City of Fallen Angels by Cassandra Clare (The Mortal Instruments #4)
Rating: 4 stars
The Mortal War is over, and sixteen-year-old Clary Fray is back home in New York, excited about all the possibilities before her. She’s training to become a Shadowhunter and to use her unique power. Her mother is getting married to the love of her life. Downworlders and Shadowhunters are at peace at last. And—most importantly of all—she can finally call Jace her boyfriend.
But nothing comes without a price.
Someone is murdering Shadowhunters, provoking tensions between Downworlders and Shadowhunters that could lead to a second, bloody war. Clary’s best friend, Simon, can’t help her—his mother just found out that he’s a vampire, and now he’s homeless. When Jace begins to pull away from her without explaining why, Clary is forced to delve into the heart of a mystery whose solution reveals her worst nightmare: she herself has set in motion a terrible chain of events that could lead to her losing everything she loves. Even Jace.
The stakes are higher than ever in the #1 New York Times bestselling fourth installment of the Mortal Instruments series.
I initially hadn’t liked this book as much as I liked the rest. It started out full of possibilities, with Valentine being killed and the Accords being signed between Shadowhunters and Downworlders, it seemed like a new basis for everything to start gain, afresh and away from any malevolence (namely Valentine) that had haunted the past three novels.
Along the way I felt that this novel was going to be mainly about courtships that were going to span the entire book, without really going anywhere. Also, I started to grow tired of Jace and Clary’s relationship. I shipped them so, so hard in the first three novels.While the idea of “forbidden love”, and the possibility of finally getting back together got me rooting for them all this time, I started to get bored of the whole “undying love” that seemed like it was never going to materialise into anything. The whole time, it seemed as if their relationship alternated between passionate make-out sessions (which I’ll admit, can be exciting at times), and long periods of cold war; and that was all there was to it. Even towards the end, I felt so devastated that Jace’s situation was only going to get worse, and that he and Clary still couldn’t get the happy ending they so deserved. At this point, I must really say, I miss the strong, unfazed, and determined Jace.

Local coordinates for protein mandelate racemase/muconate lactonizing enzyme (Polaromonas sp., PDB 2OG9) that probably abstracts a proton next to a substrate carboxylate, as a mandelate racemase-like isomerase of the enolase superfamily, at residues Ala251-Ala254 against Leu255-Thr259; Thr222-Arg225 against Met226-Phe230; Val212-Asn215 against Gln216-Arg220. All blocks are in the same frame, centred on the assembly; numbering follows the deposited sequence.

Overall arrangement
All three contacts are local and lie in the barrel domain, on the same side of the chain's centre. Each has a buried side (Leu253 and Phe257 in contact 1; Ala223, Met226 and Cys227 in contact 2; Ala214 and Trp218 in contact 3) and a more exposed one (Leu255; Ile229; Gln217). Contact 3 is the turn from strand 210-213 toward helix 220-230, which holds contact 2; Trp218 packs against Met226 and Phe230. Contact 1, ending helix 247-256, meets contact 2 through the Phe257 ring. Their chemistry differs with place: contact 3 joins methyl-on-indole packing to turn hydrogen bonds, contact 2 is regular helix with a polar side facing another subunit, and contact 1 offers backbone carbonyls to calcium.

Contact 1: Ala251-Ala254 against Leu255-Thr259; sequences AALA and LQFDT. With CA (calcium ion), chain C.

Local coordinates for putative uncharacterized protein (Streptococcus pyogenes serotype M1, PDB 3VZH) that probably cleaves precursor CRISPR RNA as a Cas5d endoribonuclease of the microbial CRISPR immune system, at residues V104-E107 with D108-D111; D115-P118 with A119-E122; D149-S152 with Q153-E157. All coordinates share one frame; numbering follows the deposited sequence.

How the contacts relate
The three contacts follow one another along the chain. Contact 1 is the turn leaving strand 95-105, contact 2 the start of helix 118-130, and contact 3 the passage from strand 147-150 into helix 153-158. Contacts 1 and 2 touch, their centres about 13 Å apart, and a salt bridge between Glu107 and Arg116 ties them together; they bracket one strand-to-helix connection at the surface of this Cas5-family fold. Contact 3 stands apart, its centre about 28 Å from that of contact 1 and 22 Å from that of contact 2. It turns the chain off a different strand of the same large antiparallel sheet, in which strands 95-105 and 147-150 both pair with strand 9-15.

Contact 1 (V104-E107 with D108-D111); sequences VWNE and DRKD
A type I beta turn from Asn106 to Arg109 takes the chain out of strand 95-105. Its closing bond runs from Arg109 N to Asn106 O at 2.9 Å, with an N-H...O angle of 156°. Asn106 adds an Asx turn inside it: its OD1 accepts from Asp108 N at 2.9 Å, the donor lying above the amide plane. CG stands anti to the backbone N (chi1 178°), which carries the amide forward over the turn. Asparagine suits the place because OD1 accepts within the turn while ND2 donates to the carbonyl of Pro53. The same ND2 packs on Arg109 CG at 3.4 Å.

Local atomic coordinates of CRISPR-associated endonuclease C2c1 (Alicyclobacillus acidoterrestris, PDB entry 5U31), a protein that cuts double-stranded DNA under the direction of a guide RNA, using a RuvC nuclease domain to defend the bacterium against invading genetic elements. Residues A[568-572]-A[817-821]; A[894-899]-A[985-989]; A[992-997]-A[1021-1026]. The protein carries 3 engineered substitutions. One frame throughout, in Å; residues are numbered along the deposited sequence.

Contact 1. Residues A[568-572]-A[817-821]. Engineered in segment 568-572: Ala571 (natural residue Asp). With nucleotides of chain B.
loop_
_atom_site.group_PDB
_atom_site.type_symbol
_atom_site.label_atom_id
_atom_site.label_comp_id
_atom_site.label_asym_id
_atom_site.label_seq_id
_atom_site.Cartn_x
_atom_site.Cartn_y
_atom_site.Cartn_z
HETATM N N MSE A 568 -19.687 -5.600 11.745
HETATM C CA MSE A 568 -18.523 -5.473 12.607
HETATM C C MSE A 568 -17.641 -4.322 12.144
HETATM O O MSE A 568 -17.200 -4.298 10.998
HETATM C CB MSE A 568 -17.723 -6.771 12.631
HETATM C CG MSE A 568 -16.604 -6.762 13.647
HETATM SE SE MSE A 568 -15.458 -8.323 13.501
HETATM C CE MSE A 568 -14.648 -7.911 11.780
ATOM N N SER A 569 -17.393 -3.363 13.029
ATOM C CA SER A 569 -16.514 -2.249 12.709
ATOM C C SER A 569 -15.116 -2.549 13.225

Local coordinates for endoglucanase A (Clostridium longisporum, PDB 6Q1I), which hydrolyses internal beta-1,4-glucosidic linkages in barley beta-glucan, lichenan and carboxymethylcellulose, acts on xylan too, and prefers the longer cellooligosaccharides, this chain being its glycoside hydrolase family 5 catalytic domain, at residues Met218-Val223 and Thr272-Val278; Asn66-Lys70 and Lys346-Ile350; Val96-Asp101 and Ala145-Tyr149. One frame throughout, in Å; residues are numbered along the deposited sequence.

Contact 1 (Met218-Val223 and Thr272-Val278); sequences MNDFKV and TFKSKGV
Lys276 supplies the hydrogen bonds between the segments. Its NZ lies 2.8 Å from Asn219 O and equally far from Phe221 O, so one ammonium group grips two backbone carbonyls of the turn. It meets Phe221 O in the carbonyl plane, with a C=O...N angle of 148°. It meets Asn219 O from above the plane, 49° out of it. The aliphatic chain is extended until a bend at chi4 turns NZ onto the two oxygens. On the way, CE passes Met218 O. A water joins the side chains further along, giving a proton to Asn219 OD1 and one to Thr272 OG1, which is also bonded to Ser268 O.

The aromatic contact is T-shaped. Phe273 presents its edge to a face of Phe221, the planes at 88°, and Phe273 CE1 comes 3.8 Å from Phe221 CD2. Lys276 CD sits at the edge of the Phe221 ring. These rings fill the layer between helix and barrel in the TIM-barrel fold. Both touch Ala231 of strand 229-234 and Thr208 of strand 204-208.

It did get better though, as the novel progressed. It started to get more exciting with the appearance of Lilith, and Simon seemed to become a stronger character as well. Clary seemed to be a much more independent character, thanks to her new training at the institute. I also liked that the novel was at some points narrated from Izzy’s perspective. Being the one character I’ve respected and admired throughout the novel, it was interesting seeing how she, too, had her fair share of secrets and undesirable pasts.
In all honesty, I think that City of Fallen Anges is a fairly well-written book still. Clare’s ability for gut-twisting, heart-wrenching plot twists never fail to impress (the ending of this novel, nooooooo!!!!!!!). Perhaps it was because the previous books in this series were so action-packed and brilliantly written, readers seeking for a thrill would be disappointed in finding that this novel had only one main battle (against Lilith), as compared to the many fights and victories present in the previous books.
Additionally, I felt that it was still interesting to see a Mortal Instruments novel being narrated with less action, and more focus on the more everyday aspects of the characters’ lives, such as their relationships with their family, friends, or loved ones. Certain issues, such as Simon’s difficulty “coming out” to his mother, as well as Maryse and Robert Lightwood’s failing marriage, weren’t touched on previously and offered a fresh take on the Shadowhunters’ and Downworlders’. I felt that this novel, in a way, sheds light on the more “human” aspects of these–slightly supernatural but still mortal–characters, paying more attention to their emotional demands rather than physical abilities. I’m still a die-hard Shadowhunters/The Mortal Instruments fan though, and I’m looking forward to see what the next novel will bring!
– “If we’re going to the Silent City, you might want to get dressed. I mean, I appreciate the bra-and-panties look, but I don’t know if the Silent Brothers will. There are only a few of the left, and I don’t want them to die of excitement.”
– “You and your name-dropping. ‘I knew Michael’. ‘I knew Sammael’. ‘The angel Gabriel did my hair’. It’s like I’m with the Band with biblical figures.”
– “You’re the first Shadowhunter I’ve ever met.”
“That’s too bad,” said Jace, “since all the others you meet from now on will be a terrible letdown.”
-“No. That’s Clary; shes’s my best friend.” Simon pocketed his phone. “And she has a boyfriend. Like, really, really, really has a boyfriend. The nuclear bomb of boyfriends. Trust me on this one.”
-“We can buy you one of those books they have for little kids ‘Timmy Has Two Dads’. Except I don’t think they have one called ‘Timmy Has Two Dads and One of Them Was Evil’. That part you’re just going to have to work through on your own.”
– “If love were food, I would have starved on the bones you gave me”